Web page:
Sichuan Earthquake

Eleven days ago, a magnitude 7.9 earthquake rocked the densely populated Sichuan province in central China. The quake—its epicenter 12 miles deep within Earth’s bowels—was so powerful that tremors were felt as far away as Thailand, Taiwan and India. While buildings in these regions groaned and swayed, thousands of buildings across Sichuan—many bustling with life—crashed to the ground, some capitulating to the furious shiver, others being smashed by house-sized boulders that rolled like marbles down the surrounding mountains.

Within minutes the picturesque Sichuan mountains, waterfalls and forests transformed into an unbearable continuum of blood-stained rubble cloaked in thick layers of dust and peppered with human remains. The province’s deep valleys, home to mountainside towns and resorts, became mass graves as the mountains—shaken by their tectonic lords— reaked and groaned, shedding millions of tons of dirt and debris onto civilization below.

Since the original quake, multiple aftershocks, in addition to heavy rainfall and flooding, have triggered mudslides, hampered relief efforts and terrified survivors already paralyzed with shock. The picture of carnage is hard to fathom: The death toll lies at 70,000, with at least 20,000 more assumed dead, tens of thousands more injured and more than 5 million homeless, their bellies aching with hunger and in desperate need of shelter.

Please join us in prayer for the following:

* There have been many aftershocks since the main earthquake on Monday, and even last night buildings shuddered a couple of times. Up in the mountains these aftershocks are more powerful and are causing landslides that block roads, while buildings already weakened by the original quake sometimes collapse. All this further hampers the already difficult conditions for relief workers. At least the rain has stopped, thankfully.

* There may still be people buried under collapsed buildings who are still alive, but this search and rescue phase seems to be scaling down now in the main population centers. The next hazards to combat are disease and starvation among those who have survived the earthquake. We’ve heard reports of some volunteer workers already getting sick, and of some social unrest in areas where supplies of food and water have not been getting through.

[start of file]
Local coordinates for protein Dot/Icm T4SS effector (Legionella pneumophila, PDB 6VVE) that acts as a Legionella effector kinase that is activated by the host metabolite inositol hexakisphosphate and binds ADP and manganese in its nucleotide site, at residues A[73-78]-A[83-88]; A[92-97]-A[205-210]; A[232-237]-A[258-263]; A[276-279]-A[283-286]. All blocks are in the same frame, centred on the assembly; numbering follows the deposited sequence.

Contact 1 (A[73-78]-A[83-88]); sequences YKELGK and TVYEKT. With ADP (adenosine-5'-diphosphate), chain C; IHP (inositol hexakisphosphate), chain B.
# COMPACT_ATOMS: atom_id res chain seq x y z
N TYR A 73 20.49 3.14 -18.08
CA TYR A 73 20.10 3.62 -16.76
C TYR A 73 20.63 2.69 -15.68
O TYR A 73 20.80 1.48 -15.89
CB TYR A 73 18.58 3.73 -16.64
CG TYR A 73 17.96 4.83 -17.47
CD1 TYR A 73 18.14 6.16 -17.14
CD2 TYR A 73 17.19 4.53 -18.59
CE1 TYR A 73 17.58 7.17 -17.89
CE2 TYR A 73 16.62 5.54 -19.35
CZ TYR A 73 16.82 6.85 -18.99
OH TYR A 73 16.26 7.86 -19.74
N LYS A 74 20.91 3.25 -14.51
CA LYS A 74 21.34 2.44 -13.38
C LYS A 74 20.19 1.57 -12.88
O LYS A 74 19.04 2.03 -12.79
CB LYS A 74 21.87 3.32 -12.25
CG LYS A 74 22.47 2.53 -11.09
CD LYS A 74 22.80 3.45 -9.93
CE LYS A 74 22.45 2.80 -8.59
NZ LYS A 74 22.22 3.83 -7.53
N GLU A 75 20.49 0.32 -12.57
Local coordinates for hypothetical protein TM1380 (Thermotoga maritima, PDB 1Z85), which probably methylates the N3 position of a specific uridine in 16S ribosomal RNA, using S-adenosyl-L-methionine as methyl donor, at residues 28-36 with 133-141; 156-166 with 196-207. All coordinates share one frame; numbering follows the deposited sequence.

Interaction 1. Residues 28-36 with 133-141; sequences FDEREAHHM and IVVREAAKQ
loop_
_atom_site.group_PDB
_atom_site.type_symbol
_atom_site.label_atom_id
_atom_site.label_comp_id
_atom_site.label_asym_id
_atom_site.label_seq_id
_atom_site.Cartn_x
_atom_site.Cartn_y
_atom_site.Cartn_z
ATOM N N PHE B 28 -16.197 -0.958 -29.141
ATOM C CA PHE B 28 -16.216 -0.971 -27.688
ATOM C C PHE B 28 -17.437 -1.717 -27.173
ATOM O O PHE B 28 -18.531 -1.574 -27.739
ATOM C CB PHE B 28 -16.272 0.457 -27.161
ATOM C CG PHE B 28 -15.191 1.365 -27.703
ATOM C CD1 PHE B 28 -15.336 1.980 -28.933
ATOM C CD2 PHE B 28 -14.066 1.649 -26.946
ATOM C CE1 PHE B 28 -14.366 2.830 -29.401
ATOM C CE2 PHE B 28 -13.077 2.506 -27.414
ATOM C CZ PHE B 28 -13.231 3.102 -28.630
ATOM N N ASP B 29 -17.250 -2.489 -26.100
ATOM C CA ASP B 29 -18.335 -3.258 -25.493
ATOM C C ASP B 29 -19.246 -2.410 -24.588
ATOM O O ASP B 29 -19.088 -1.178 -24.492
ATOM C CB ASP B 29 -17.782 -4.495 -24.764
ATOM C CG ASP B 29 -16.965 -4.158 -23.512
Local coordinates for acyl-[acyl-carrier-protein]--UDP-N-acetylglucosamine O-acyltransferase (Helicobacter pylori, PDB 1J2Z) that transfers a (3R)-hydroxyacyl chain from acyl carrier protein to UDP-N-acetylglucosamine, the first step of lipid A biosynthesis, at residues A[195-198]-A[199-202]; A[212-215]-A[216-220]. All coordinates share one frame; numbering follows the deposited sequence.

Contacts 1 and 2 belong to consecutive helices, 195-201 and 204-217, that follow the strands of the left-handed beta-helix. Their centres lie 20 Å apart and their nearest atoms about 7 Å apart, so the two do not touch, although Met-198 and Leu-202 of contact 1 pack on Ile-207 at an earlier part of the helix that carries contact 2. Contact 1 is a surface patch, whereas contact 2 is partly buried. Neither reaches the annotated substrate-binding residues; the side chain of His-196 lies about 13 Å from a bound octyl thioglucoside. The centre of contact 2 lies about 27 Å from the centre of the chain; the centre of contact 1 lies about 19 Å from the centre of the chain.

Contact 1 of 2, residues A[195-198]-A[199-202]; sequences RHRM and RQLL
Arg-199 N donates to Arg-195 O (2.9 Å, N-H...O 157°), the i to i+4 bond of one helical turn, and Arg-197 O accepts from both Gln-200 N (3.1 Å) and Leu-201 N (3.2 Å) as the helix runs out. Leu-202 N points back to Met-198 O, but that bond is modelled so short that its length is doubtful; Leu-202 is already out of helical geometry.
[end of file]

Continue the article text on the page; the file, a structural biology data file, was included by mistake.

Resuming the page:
* The numerous dams up in the mountains that have been damaged seem to be holding so far. Water contamination from damaged installations adjacent to rivers and reservoirs is another potential problem.

* Apart from the already staggering figures of people dead or injured by the earthquake, there are several million on top of that who are now homeless and are living in makeshift refugee camps. Of those of working age, many are now also jobless, since their work-places have also been destroyed.

* Chengdu is bracing itself to receive tens of thousands of refugees – orphans first. It is proposed that they will live in tents in the parks and even on the grassy spaces in housing complexes around the city.

* Longer-term, there will need to be a massive rebuilding program, not just of houses and infrastructure, but rebuilding of lives that are psychologically damaged, even after physical wounds have healed. The vast majority of the millions affected by the earthquake do not yet know our Lord and Savior Jesus Christ. Yet the pain and heartbreak from this tragedy could be the very catalyst that opens the door for the gospel and brings multitudes to their knees in faith and repentance to receive the Father’s loving embrace.


Leave a comment

Filed under chinese culture

Leave a Reply

Fill in your details below or click an icon to log in: Logo

You are commenting using your account. Log Out /  Change )

Google+ photo

You are commenting using your Google+ account. Log Out /  Change )

Twitter picture

You are commenting using your Twitter account. Log Out /  Change )

Facebook photo

You are commenting using your Facebook account. Log Out /  Change )


Connecting to %s